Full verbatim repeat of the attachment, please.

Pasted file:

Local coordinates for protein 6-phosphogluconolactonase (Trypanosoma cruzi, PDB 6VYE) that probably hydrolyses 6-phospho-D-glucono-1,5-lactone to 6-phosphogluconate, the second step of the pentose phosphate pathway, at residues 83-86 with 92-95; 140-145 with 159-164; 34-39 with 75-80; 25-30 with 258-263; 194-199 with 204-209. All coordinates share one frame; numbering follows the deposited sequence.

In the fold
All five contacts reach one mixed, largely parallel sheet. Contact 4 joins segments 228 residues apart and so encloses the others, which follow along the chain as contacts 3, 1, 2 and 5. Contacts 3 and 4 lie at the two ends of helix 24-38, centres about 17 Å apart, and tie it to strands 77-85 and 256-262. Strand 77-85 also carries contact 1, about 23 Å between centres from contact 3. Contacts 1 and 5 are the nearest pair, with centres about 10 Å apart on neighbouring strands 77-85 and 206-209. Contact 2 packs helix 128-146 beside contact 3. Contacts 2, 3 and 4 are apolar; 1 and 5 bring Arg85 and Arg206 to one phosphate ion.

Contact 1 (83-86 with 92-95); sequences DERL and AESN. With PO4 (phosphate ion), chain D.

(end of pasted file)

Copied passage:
Local coordinates for protein 6-phosphogluconolactonase (Trypanosoma cruzi, PDB 6VYE) that probably hydrolyses 6-phospho-D-glucono-1,5-lactone to 6-phosphogluconate, the second step of the pentose phosphate pathway, at residues 83-86 with 92-95; 140-145 with 159-164; 34-39 with 75-80; 25-30 with 258-263; 194-199 with 204-209. All coordinates share one frame; numbering follows the deposited sequence.

In the fold
All five contacts reach one mixed, largely parallel sheet. Contact 4 joins segments 228 residues apart and so encloses the others, which follow along the chain as contacts 3, 1, 2 and 5. Contacts 3 and 4 lie at the two ends of helix 24-38, centres about 17 Å apart, and tie it to strands 77-85 and 256-262. Strand 77-85 also carries contact 1, about 23 Å between centres from contact 3. Contacts 1 and 5 are the nearest pair, with centres about 10 Å apart on neighbouring strands 77-85 and 206-209. Contact 2 packs helix 128-146 beside contact 3. Contacts 2, 3 and 4 are apolar; 1 and 5 bring Arg85 and Arg206 to one phosphate ion.

Contact 1 (83-86 with 92-95); sequences DERL and AESN. With PO4 (phosphate ion), chain D.